Confusion as Spain relaxes immigration rules
11 April 2005, MADRID - Spain's government has relaxed the rules for an amnesty for illegal immigrants, a move expected to bring hundreds of thousands of new applications for legal residency
11 April 2005
MADRID - Spain's government has relaxed the rules for an amnesty for illegal immigrants, a move expected to bring hundreds of thousands of new applications for legal residency
Already more than 300,000 have applied for legal residency and work permits under a special programme which ends on 7 May.
The Socialists wanted to bring illegal immigrants in from the black economy and make them pay taxes and social security.
According to the previous rules, an immigrant hoping to be granted residence and work papers had to prove, by means of a specific 'enrolment' document, that he or she was registered as living in a Spanish municipality prior to August of last year.
The new rules announced on Monday will allow immigrants to use other documents to establish residence.
However, exactly what documents will be accepted – utility bills, school enrolment papers or others - was yet to be clarified, leading to confusion.
The change was announced by the labour minister, Jesus Caldera, after he met with union and business sector leaders who had been pressing for the changes.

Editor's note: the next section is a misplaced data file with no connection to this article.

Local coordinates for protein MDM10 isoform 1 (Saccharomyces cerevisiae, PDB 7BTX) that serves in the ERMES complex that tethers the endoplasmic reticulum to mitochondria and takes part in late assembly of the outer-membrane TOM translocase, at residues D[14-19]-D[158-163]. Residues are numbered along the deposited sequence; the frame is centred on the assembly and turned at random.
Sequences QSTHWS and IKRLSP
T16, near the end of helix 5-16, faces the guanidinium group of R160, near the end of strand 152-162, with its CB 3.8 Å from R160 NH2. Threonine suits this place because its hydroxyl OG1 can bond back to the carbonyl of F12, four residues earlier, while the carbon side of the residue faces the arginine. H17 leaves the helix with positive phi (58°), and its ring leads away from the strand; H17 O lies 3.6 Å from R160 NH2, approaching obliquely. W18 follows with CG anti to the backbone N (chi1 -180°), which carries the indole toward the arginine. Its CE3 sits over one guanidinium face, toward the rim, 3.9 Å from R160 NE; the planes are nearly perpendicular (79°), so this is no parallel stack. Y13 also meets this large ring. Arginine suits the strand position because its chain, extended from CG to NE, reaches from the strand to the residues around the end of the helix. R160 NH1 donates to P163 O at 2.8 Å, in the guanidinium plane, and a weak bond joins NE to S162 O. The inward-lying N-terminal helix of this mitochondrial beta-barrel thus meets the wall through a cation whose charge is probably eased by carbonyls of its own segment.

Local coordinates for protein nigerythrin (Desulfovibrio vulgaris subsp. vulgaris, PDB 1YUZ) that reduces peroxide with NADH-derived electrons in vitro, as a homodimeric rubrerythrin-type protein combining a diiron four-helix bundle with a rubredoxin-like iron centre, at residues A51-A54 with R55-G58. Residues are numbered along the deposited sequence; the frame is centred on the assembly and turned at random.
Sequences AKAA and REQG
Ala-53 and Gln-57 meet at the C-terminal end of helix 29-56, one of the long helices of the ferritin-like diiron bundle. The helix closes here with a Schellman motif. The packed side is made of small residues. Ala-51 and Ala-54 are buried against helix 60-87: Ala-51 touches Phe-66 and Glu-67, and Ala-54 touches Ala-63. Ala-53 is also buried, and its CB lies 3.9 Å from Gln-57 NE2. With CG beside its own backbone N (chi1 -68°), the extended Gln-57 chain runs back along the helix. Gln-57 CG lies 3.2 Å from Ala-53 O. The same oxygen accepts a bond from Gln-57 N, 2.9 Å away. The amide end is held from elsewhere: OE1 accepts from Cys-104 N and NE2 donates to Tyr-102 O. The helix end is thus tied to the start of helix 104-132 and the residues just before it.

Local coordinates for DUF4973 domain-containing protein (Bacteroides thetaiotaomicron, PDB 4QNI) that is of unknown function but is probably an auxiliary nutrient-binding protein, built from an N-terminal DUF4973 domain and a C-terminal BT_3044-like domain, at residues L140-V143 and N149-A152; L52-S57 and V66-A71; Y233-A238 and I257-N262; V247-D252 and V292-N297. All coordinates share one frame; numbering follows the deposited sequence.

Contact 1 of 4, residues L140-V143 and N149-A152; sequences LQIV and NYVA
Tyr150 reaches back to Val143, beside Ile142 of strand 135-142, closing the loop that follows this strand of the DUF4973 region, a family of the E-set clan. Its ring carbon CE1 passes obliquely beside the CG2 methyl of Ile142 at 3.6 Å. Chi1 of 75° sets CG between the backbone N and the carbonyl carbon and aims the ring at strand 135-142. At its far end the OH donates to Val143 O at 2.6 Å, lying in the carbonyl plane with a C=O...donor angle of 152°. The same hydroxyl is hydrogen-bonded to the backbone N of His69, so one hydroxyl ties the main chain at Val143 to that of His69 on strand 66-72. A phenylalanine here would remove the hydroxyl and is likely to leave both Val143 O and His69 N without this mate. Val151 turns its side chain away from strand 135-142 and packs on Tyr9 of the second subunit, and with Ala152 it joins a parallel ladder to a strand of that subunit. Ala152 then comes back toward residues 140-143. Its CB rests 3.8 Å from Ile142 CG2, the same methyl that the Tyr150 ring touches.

The move is likely to provoke anger from the main conservative opposition Popular Party which has claimed the amnesty is opening the flood-gates to too many illegal immigrants without proper controls. They believe this could let in criminals to Spain.
The Socialists have argued Spain needs more immigrants as the country's birth rate is declining and there will not be enough Spaniards to pay for pensions by 2050.
Since the process began in early February, some 313,000 undocumented immigrants - mostly from Latin America, North Africa and Eastern Europe - have applied, in conjunction with their employers, to receive the amnesty.
In order to be granted residence and work permits, a candidate must demonstrate that he or she has a contract for employment in Spain for at least six months. For agricultural and domestic workers, the period is three months.
The rate of applications to date had indicated that the previously mentioned estimate of 800,000 applications would not be met.
However, the change announced on Monday was considered likely to bring the eventual number closer to that previous estimate.
[Copyright EFE with Expatica]
Subject: Spanish news